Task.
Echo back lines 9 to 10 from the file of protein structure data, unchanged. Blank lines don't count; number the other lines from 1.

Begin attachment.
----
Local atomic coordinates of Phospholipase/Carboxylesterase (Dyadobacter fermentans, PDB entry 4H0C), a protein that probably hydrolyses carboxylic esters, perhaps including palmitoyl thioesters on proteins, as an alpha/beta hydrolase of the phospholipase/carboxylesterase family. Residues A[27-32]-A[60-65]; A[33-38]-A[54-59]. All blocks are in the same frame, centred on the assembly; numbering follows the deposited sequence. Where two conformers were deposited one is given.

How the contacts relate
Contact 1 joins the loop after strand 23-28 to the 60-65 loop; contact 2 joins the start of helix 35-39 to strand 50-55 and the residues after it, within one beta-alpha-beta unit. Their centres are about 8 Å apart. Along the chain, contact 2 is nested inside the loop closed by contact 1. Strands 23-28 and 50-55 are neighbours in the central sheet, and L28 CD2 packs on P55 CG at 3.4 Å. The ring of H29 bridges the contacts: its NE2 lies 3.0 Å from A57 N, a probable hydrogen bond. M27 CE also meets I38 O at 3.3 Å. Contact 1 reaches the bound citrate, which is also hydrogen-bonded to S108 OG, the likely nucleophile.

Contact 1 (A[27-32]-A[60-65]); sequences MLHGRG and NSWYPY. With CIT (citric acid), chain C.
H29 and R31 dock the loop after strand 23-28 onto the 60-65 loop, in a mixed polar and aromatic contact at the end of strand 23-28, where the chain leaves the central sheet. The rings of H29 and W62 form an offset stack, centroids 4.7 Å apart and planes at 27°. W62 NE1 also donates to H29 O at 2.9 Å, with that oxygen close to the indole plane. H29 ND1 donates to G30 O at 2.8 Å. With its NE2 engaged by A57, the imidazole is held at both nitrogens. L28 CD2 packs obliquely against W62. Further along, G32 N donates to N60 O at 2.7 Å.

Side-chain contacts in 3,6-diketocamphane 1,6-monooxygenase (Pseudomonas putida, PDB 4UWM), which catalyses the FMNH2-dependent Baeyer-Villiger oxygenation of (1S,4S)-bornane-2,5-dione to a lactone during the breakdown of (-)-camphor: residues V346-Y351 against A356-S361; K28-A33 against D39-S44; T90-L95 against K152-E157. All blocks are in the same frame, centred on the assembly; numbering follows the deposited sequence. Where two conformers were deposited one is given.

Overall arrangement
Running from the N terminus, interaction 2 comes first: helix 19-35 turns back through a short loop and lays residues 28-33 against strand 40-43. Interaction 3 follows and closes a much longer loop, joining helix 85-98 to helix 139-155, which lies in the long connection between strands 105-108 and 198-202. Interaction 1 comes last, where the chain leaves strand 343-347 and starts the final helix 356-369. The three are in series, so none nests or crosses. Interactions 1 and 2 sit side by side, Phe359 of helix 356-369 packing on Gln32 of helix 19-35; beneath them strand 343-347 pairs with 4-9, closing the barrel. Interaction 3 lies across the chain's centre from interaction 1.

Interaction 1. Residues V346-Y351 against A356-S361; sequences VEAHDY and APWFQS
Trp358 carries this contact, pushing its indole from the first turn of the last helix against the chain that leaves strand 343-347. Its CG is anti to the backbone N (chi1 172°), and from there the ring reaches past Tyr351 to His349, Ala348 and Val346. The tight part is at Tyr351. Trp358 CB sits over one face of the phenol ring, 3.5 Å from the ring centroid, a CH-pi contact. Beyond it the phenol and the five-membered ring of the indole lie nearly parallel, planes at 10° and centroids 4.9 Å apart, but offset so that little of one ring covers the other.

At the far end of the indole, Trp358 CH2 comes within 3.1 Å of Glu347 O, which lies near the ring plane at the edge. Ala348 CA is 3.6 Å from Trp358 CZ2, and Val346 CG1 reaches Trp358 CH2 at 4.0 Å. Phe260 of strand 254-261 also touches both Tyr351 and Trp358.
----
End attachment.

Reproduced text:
Interaction 1. Residues V346-Y351 against A356-S361; sequences VEAHDY and APWFQS
Trp358 carries this contact, pushing its indole from the first turn of the last helix against the chain that leaves strand 343-347. Its CG is anti to the backbone N (chi1 172°), and from there the ring reaches past Tyr351 to His349, Ala348 and Val346. The tight part is at Tyr351. Trp358 CB sits over one face of the phenol ring, 3.5 Å from the ring centroid, a CH-pi contact. Beyond it the phenol and the five-membered ring of the indole lie nearly parallel, planes at 10° and centroids 4.9 Å apart, but offset so that little of one ring covers the other.